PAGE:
Price blocks out distractions, excels on mound
Trade rumors are out of his control, so Rays' ace focuses on his pitching
NEW YORK -- On the eve of his start at Yankee Stadium on Tuesday night, Rays left-hander David Price was feeling a little pensive. He understands chances are, barring something unforeseen, that he'll be pulled aside sometime in the next few weeks and told that he's been traded from the only organization he's ever known. And there's nothing he can do about it.
Or is there?
Sure, it seems like a Hail Mary at this point. But the only reason Tampa Bay would consider trading the ace is if the front office doesn't believe, when the July 31 non-waiver Trade Deadline arrives, that there is a realistic hope of making the postseason. Otherwise, the scripted move for a small-market franchise is to replenish its roster with younger, less-expensive talent in exchange for a pitcher who could make around $20 million in arbitration next season and then will be a free agent after that.
So what Price can do -- all he can do, really -- is whatever he can to help his team win to make the decision to pull the trigger on a trade more difficult. Maybe, just maybe, a team that has a better record than only the Astros in the American League can put together a streak that will make his bosses reconsider what now appears so inevitable. That's why he talked wistfully at some length on Monday about the vagaries of the game, how you never know what will happen, how many games are left.
That would have rung hollow if Price hadn't held up his end, of course. But that's exactly what he did by going out and backing up his words with another impressive start, scattering four hits and allowing one run in seven innings of Tuesday night's 2-1 win over the Yankees.
"He was fabulous," said manager Joe Maddon, noting that exceptional players rise to the occasion when the chips are down. "I love that. Stay here David," he added with a smile. "Pitchers and players like David make managers much smarter. It's very simple.
"He's stated several times this year that he thinks he's pitching as well as he ever has. To make that statement, you've got to go out and do something about it. And he has."
Price struck out nine, which left him just short of joining Randy Johnson, Pedro Martinez and Nolan Ryan as the only pitchers in history with double-digit strikeouts in six straight games. It was, however, his seventh straight quality start.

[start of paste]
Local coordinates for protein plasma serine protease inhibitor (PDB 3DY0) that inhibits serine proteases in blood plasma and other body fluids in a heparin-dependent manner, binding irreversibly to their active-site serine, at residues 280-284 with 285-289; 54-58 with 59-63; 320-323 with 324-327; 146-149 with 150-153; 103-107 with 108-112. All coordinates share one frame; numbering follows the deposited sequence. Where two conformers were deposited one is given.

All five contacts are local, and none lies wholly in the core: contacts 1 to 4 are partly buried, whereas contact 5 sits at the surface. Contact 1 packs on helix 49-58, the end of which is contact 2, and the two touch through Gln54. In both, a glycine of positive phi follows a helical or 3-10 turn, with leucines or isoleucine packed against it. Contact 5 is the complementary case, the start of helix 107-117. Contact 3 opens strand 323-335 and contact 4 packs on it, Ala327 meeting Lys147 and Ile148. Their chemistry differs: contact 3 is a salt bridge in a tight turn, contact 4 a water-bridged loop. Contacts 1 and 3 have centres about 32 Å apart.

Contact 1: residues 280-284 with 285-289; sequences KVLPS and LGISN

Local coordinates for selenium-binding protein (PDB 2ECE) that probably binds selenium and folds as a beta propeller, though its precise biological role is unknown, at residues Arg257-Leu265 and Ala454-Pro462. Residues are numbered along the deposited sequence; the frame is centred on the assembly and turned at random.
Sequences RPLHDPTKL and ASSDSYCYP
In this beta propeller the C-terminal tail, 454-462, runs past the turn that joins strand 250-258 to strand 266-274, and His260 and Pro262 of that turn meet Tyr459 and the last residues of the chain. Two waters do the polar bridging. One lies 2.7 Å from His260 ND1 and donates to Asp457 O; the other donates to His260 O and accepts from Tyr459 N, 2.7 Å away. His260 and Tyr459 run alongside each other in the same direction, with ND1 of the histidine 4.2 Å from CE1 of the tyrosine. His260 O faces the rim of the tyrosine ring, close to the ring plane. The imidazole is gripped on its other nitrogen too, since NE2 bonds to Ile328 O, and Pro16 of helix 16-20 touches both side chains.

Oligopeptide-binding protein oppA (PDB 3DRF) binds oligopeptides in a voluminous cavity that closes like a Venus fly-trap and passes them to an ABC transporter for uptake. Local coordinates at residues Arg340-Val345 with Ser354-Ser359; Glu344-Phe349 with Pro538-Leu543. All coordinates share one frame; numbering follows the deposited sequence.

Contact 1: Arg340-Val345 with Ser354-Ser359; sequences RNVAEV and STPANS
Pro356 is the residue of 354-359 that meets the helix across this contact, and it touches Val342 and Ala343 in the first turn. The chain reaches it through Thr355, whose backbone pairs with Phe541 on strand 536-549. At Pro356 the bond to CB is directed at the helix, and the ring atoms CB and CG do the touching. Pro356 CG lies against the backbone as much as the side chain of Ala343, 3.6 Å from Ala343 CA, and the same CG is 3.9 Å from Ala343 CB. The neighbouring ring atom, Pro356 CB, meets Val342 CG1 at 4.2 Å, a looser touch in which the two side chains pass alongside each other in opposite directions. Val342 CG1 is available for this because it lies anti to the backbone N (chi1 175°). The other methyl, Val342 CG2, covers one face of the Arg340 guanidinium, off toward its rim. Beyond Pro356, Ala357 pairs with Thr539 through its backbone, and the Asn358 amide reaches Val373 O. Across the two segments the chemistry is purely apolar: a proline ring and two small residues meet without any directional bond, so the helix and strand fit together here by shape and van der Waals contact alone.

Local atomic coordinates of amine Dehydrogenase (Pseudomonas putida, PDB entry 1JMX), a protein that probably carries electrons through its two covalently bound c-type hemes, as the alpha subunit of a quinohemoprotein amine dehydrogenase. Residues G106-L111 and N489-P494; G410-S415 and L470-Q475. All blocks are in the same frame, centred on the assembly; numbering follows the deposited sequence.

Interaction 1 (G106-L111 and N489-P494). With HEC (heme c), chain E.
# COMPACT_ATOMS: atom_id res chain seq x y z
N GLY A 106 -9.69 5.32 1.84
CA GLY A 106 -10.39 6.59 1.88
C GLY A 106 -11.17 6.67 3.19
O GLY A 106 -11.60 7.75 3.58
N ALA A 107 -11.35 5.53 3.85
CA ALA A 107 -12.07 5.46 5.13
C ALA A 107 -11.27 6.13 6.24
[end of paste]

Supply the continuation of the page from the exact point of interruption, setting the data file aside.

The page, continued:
He conceded that he was proud of his streak, even if he did come up just short of extending it.
"Striking hitters out is tough, especially at this level," he said. "They're extremely good. But it would have been cool to get that 10th one."
Price didn't allow his first hit until Derek Jeter led off the bottom of the fourth with a double. Jacoby Ellsbury followed with a single to put runners on first and third with nobody out, but Price was able to limit the damage.
With one out, Ellsbury broke for second and was caught in a rundown. After looking Jeter back to third, shortstop Ben Zobrist's throw hit the runner, allowing Jeter to score and Ellsbury to reach second. But that was all the Yankees got.
"They scored on a botched rundown play. Other than that, he was almost perfect," Maddon said.
The Rays have won four straight, six out of seven and 13 of their last 20. They were 15 games out of first in the AL East on June 10 but have cut that deficit to 9 1/2.
"I didn't know it was all that, but I think we've played our best baseball of the year over the last three weeks," Price said. "We're a very confident group. I think we're playing the kind of ball we expected from Opening Day. If we can get something going, hopefully something cool can happen."
Tampa Bay's offense remains a concern. Price can only pitch every fifth game. And the flip side to all this is that, the better he pitches, the more attractive he becomes to teams like the Braves, Cardinals, Dodgers, Yankees, Blue Jays, Giants and any other club looking to add pitching down the stretch.
There is so much Price can't control. But he did what he can. He took care of business Tuesday night. Asked after the game how difficult it is to have trade rumors swirling around him, he shrugged.
"I just play baseball," he said. "That's my job. My job's not to worry about what's going on in the front office or anybody else's team. My job is to go out there and give us a chance to win and that's what I tried to do."
Now he can only wait and hope until his turn to start comes around again.
Paul Hagen is a reporter for MLB.com. This story was not subject to the approval of Major League Baseball or its clubs.